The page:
FICTION

NEVER REALLY OVER by Kate Shapiro

1. My resort in Thailand is a beautiful picture ringed with spider eggs. I angle the phone so the fat cockroaches with long wandering antennae are not within the frame of my selfie, but the beach is. I know I look beautiful because beaches make you beautiful. They make you shimmer. I am shimmering now, like an iridescent fish. Two weeks before Thailand, Charles put my face between his two palms and told me he met someone named Suzanne at a live sitar show and he could not deny their attraction any longer. He said that he loved me and

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FICTION

THE SIDE DOOR by Michael Farfel

Wendy wore black. He loved that most about her. She made her way over, careful, slow steps, like a deer, like he was extending bits of food.  “Your arms are smaller than mine. I just need to loosen that nut. But I can’t reach it,” Carl said over the exposed engine. “Smaller,” she repeated and made a show of flexing her arms.  He laughed, “You’re just more compact, is all. Come on, sweetheart. Give it a throw?” She pulled her hair into a ponytail. Maybe it was her hair he loved most. She bent over the engine and maneuvered the

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FICTION

GIRL ON FIRE by Neal Suit

The first of the silvery sequins that grew and dangled from your skin appeared on your left shoulder, forming the shape of a crescent moon. I examined the sparkling protrusions rising near your collar bone, squinting as they glistened under the lamp. You booked an appointment with the dermatologist. They gave you a cream and told you to come back in a week if it hadn’t cleared up. They took pictures to show their colleagues and friends and the internet. They fawned over how you shined. Sequins sprouted on your arms, legs, neck, back, and forehead. Walking made you shimmer. The

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FICTION

SLUMDOG MILLIONAIRE! by Rich Giptar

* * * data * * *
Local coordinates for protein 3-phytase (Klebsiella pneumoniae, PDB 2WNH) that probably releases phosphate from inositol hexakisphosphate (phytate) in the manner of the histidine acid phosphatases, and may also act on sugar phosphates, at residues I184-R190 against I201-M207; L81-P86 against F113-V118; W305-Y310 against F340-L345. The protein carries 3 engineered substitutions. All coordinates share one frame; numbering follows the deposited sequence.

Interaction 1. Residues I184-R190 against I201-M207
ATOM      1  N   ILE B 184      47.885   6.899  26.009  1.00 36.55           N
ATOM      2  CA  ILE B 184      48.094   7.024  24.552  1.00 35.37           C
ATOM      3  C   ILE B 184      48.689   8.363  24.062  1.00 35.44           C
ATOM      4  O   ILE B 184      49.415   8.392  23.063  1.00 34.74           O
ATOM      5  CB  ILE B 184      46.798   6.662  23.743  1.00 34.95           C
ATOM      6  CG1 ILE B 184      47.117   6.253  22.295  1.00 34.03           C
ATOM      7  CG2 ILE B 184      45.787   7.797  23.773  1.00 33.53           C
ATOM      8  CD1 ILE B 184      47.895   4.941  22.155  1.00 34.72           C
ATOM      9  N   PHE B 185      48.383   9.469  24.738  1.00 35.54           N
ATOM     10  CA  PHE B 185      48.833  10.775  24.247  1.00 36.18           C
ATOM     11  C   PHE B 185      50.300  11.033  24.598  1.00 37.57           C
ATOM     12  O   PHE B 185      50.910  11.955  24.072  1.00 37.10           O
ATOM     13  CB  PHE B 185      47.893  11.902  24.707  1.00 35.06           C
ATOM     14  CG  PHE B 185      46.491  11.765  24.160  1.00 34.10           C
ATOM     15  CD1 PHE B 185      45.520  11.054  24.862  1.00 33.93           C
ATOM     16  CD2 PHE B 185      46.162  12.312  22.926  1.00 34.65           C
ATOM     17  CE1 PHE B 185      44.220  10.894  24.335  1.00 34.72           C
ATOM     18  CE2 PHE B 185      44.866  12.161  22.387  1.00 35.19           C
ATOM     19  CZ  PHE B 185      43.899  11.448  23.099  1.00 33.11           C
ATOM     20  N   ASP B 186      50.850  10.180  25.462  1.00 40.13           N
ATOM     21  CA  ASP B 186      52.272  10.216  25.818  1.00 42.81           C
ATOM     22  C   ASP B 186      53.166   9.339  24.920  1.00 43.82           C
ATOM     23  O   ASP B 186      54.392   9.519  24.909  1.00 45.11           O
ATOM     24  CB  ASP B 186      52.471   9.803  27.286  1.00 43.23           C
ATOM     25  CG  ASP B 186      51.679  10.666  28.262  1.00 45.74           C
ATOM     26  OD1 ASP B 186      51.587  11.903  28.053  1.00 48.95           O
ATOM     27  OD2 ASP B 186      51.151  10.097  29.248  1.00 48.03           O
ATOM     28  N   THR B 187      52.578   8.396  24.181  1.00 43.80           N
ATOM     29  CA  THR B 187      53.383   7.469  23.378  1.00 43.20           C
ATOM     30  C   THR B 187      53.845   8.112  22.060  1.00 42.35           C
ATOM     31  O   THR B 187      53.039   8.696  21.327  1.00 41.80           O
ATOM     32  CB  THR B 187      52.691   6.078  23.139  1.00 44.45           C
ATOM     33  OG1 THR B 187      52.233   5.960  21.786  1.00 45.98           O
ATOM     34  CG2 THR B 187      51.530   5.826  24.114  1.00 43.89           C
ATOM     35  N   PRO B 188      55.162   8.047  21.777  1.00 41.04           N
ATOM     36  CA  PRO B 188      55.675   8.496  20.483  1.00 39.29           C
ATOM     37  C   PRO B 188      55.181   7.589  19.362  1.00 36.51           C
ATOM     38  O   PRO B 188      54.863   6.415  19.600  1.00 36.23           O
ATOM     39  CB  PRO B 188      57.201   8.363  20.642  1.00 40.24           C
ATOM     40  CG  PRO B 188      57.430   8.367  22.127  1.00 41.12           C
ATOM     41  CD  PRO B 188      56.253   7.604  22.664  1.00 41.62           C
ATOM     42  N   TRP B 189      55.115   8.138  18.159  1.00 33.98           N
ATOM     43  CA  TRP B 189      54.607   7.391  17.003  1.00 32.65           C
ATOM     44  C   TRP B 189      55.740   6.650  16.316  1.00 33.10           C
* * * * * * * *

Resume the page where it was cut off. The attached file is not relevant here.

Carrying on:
The first time I ever heard about Matthew, Mom was filming us on her Nikon D5300 and trying to get us to play this stupid game for her YouTube channel. The previous day she had filmed our reaction to her telling us we were getting a new brother or sister. We had been in a good mood then, ready to whoop and jump in the air and cover our mouths with our hands and run out the room. The bit she was filming that day was meant to be sequential, but Dad, a moron, had put our clothes from yesterday

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CNF

ON THE STREET CORNER by Lina Lau

To see him again—tall, lean, crinkling eyes, thin lips tugged into a smile, always dry from working outside high up in the trees, a ‘tree doctor,’ he called himself—my stomach drops like it did when we first met at seventeen, him walking into the shoe store where I worked, later returning to ask me out, the first time picked up by a boy meeting my parents and we strolled the boardwalk in and out of circles of lamppost light, illuminating, fingers intertwined, his large hands enveloping, and now two decades later on the street corner in front of his parked

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FICTION

SOMETHING SERIOUS by Austin Putty

For whatever reason, I didn’t want to lie to myself and say it wasn’t cheating. No matter how undecided I was about Glenn, whether I was using the evening as a test to see if I really loved him or not, the fact of the matter was that I had agreed to the blind date and had therefore opened myself to the possibility of cheating. Of that in itself, I was undoubtedly guilty, but guilt, oddly, wasn’t the emotion that came over me—it was irritation. That feeling was blown away, though, the moment I shook my date’s frosty, glistening hand. 

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FICTION

THE PHONE RINGS IN SEPTEMBER 1979 by Derek Maine

My father did not speak to me. He sat in his faded blue recliner, I remember that, and watched Star Trek on Saturday nights. Other times he watched golf or read Lawrence Block. Sometimes he would ask me to get him a beer or to stop running in the house, but he never spoke to me.  I have a son now. He complains I talk too much. I’m constantly asking him about how he’s feeling. I know this is not totally healthy and my wife helps me notice this when I do it too often. But, son, my father did

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